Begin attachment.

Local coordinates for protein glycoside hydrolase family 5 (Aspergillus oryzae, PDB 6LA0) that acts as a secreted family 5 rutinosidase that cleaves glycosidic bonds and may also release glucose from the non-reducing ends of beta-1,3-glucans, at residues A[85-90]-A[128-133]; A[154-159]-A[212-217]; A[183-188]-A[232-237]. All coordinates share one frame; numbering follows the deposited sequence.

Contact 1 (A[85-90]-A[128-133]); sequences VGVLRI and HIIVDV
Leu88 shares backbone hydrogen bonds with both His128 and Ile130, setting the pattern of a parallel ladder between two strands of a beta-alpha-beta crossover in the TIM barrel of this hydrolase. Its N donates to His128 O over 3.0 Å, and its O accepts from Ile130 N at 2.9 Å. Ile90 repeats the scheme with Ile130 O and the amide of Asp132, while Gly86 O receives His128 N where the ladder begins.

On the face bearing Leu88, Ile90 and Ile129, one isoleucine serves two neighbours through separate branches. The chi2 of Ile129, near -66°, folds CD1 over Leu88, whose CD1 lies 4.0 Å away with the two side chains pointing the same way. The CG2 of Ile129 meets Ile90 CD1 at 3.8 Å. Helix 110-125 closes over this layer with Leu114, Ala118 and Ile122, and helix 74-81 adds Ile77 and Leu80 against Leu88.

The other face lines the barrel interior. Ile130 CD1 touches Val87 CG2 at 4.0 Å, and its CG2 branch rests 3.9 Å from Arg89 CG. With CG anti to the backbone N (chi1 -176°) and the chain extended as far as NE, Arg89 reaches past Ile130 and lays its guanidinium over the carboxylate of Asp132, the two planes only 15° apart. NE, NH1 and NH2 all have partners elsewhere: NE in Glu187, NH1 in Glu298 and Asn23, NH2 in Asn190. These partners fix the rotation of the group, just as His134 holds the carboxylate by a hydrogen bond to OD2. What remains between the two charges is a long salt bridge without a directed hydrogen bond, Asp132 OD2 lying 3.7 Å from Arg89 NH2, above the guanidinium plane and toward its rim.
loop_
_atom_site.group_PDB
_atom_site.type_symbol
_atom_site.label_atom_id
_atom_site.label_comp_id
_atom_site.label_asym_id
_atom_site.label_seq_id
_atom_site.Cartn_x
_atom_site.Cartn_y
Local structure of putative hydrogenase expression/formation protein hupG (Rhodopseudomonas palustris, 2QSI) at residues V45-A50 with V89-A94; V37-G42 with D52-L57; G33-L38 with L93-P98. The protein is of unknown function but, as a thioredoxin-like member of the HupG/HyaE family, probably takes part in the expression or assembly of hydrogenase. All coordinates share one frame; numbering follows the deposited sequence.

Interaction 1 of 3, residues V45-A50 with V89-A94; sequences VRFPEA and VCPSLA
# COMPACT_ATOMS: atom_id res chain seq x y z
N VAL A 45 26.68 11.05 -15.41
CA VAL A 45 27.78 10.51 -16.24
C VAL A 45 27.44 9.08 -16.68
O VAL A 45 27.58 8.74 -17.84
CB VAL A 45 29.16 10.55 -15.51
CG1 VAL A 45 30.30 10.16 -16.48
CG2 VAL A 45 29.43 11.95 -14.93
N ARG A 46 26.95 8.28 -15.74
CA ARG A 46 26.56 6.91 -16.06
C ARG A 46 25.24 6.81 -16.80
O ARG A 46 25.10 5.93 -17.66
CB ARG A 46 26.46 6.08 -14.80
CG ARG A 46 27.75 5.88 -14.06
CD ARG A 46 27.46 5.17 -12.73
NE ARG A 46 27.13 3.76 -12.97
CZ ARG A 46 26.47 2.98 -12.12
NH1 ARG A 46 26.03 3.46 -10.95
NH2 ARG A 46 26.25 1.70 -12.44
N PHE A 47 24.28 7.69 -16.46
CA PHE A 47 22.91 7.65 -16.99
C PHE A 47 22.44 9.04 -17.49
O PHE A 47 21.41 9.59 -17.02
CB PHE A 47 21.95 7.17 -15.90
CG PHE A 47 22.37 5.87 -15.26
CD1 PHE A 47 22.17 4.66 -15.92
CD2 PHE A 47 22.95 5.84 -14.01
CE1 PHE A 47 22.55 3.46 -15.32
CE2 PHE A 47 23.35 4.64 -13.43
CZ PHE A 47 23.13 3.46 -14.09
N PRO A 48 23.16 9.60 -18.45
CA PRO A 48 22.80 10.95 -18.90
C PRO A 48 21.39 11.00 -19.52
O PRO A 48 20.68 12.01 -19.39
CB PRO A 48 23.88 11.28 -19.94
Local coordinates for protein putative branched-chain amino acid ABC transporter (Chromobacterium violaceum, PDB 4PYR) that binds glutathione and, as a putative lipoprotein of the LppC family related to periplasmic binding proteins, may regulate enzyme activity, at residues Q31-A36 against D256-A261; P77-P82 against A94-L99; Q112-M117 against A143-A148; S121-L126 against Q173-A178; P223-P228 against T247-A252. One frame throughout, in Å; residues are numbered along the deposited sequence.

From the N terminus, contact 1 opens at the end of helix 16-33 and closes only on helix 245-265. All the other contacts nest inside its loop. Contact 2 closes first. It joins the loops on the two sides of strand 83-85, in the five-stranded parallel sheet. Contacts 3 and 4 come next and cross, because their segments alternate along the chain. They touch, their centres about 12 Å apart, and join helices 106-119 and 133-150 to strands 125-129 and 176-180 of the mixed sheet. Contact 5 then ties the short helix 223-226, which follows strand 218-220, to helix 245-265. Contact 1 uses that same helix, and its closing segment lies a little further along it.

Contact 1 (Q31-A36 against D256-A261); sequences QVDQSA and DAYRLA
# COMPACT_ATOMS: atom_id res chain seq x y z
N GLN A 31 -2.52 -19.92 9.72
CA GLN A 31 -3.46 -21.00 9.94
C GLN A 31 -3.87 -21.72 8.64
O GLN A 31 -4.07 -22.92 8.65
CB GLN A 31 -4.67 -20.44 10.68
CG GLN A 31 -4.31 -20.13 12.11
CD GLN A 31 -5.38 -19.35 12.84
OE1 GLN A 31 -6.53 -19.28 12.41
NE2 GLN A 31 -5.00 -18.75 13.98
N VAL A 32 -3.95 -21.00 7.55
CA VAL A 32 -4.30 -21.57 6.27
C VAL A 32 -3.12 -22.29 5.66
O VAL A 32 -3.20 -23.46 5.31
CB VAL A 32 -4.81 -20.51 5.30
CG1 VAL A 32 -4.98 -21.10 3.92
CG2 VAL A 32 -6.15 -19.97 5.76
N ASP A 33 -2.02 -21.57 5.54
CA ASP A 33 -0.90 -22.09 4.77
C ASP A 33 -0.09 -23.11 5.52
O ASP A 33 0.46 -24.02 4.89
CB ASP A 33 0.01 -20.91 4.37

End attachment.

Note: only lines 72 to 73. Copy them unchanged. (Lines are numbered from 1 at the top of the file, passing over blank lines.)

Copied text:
N ASP A 33 -2.02 -21.57 5.54
CA ASP A 33 -0.90 -22.09 4.77